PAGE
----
Non-GMO Ingredients are Crucial to Plant-Based Food Consumers, Says Verification Body
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Consumer preferences are becoming clearer when it comes to plant-based foods – people are drawing a line at genetically modified (GM) ingredients (also known as GMO), even as many vegan products have increased shelf space. This is according to non-profit the Non-GMO Project, which says the biotech industry isn’t getting the message.
When it comes to genetic engineering, shoppers’ preference for non-GM plant-based foods is “only getting stronger”. The organisation says that Non-GMO Project Verified products make up 57% of total plant-based food sales in the US, while those without the certification lag behind. Overall, the demand for Non-GMO Project Verified products has grown by 9% year-on-year.
The non-profit notes that consumer behaviour suggests that not all plant-based products are created equal, with a growing awareness that some may not offer any real benefits over their conventional counterparts in meat, eggs and dairy. This means a GM ingredient may offset a plant-based offering’s perceived benefits.
To illustrate its point, the Non-GMO Project points to data revealing that while 55% of Americans and Canadians believe plant-based foods are better for the planet, 50% think GMO agriculture is detrimental to the environment. It adds that “natural shoppers” are even more committed to this thinking, with 82% finding vegan food eco-friendlier, and 90% preferring non-GM options.
It further infers SPINS data that shows sales of Non-GMO Project Verified frozen plant-based meats and cheeses grew by 71% and 99% from 2019-21, respectively, compared to just 10% and 17% for non-certified counterparts.
“Shoppers are making their desires known by voting with their dollars, and it shows up every time a new food category or trend grows. In the innovative plant-based space, they are again saying that GMOs are not wanted or needed,” said Megan Westgate, executive director of the Non-GMO Project. “We believe products should be labelled so that consumers have the freedom to choose non-GMO in every aisle of the grocery store. If GMOs aren’t going to be labelled, then we’re here to ensure eaters still have the right to avoid GMOs on their whole shopping list.”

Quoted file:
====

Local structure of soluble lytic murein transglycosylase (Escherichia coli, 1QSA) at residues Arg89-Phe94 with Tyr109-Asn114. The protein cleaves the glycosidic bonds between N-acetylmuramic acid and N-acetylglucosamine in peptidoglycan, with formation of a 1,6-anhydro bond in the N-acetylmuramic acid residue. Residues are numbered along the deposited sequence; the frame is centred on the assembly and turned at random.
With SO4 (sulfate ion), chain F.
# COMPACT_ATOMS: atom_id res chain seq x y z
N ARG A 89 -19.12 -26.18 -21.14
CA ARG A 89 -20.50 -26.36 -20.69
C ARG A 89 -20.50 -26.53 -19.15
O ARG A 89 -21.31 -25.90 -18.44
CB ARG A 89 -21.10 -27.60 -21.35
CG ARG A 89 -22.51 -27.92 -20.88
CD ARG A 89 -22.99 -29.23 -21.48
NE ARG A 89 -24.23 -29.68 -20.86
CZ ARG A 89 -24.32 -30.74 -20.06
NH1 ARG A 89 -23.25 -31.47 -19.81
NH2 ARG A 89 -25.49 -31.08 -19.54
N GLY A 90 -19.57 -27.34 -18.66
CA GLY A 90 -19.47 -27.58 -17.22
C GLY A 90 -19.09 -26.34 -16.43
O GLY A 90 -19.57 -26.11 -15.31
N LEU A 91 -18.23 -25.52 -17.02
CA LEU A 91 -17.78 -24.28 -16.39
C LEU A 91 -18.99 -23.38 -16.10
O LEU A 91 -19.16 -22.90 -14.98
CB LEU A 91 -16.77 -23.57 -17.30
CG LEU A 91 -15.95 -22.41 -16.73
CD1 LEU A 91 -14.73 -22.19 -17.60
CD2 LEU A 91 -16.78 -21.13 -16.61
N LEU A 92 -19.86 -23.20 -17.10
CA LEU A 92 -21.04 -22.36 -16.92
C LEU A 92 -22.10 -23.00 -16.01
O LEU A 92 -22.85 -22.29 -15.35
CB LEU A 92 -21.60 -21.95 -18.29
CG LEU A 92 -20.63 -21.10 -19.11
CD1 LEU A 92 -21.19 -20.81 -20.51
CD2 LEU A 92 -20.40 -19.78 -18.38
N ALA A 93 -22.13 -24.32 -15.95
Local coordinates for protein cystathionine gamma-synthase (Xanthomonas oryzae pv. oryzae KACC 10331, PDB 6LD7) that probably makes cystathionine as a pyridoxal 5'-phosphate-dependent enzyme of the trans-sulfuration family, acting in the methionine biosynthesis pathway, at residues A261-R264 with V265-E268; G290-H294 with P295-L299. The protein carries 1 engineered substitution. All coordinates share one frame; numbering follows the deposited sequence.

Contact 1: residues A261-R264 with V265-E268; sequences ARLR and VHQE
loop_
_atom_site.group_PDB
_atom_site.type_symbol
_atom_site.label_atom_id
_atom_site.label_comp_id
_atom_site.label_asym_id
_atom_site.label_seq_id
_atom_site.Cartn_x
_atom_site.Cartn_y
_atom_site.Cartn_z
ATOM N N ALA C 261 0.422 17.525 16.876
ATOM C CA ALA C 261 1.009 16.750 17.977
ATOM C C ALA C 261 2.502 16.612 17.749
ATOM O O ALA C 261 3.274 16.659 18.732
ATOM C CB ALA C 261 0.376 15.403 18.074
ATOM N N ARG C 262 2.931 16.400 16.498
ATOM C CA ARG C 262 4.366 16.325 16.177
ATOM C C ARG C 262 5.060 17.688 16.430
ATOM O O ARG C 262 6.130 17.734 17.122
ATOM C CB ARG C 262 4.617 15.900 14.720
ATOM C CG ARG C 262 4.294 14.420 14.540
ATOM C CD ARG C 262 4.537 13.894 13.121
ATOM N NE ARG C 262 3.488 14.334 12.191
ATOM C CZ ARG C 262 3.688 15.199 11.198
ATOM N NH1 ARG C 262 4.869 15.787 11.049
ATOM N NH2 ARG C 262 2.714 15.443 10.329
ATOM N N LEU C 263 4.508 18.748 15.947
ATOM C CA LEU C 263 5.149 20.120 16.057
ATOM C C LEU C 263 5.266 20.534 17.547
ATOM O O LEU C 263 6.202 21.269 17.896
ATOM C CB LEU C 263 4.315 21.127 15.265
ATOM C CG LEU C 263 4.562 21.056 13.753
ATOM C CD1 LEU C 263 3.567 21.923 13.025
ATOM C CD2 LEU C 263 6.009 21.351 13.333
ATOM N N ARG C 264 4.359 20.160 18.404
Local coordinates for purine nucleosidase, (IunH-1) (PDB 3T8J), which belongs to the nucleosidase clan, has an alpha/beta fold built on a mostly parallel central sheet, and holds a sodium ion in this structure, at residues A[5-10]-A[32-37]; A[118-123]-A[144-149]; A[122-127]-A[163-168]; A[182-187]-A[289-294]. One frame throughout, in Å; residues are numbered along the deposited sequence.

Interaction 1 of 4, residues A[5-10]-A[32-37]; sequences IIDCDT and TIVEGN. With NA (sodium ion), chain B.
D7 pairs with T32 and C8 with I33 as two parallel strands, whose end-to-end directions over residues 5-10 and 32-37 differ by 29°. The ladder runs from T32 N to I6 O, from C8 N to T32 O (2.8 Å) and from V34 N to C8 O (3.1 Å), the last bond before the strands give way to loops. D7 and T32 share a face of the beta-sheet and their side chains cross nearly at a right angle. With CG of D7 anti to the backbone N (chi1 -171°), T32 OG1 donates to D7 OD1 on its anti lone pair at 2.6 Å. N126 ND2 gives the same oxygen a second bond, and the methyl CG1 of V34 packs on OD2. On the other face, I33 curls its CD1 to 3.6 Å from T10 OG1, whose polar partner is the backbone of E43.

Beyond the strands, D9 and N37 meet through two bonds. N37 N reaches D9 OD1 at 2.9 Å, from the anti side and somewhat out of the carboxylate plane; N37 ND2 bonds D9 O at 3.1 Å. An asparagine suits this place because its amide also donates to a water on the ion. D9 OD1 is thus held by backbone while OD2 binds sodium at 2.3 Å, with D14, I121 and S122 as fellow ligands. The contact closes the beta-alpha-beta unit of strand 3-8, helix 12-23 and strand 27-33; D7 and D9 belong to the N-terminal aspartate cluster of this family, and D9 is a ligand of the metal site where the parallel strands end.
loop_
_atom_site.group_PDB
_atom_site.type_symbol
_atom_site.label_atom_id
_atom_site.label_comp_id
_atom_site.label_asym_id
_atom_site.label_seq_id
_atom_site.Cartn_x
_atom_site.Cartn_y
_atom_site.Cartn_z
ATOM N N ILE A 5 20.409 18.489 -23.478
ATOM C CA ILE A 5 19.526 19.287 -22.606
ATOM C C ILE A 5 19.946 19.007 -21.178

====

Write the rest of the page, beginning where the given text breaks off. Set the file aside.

Alt-protein’s battle with the GM lobby
The non-profit says despite these numbers, biotech companies are rapidly accelerating alt-protein development. Perhaps the most famous example of a GM plant-based meat is Impossible Foods, which uses heme, a genetically engineered yeast ingredient that helps burgers ‘bleed’. Such an ingredient is also used by Boston-based Motif FoodWorks in its alt-meat products (the two companies, in fact, are having a patent battle over this).
The Non-GMO Project’s release comes a year after it targeted precision fermentation technology, in support of the dairy industry. Precision fermentation involves genetically modifying microorganisms to produce specific functional ingredients. But the tech has long been in use by multiple industries – it’s used to make things like insulin for type 1 diabetics, vitamins to fortify food products, ‘natural’ flavourings like vanilla extract, and rennet for cheese.
It’s also being used to make plant-based meat. Swedish startup Melt&Marble is tapping the tech to make animal-free fats, while Belgium’s Paleo is using it to make myoglobin for alt-meat. Overall, there are at least 136 companies working in precision fermentation around the world, according to industry think tank the Good Food Institute.
The Non-GMO Project says GM alt-protein is “largely unregulated and unlabeled in the US and Canada” – but animal-free dairy made via precision fermentation has already been regulated by the US FDA. This is why brands have been able to sell alt-dairy products made from this tech. Perfect Day uses precision fermented whey in products made by both other manufacturers and its (soon-to-be former) consumer-facing brands like Brave Robot and Coolhaus. And New Culture makes precision-fermented casein to develop its vegan mozzarella.
Speaking to CNN in 2020, Rachel Konrad, then chief communications officer of Impossible Foods, said the American Medical Association, the World Health Organization, and the National Academy of Sciences, Engineering, and Medicine all agree that GMOs are safe for human consumption.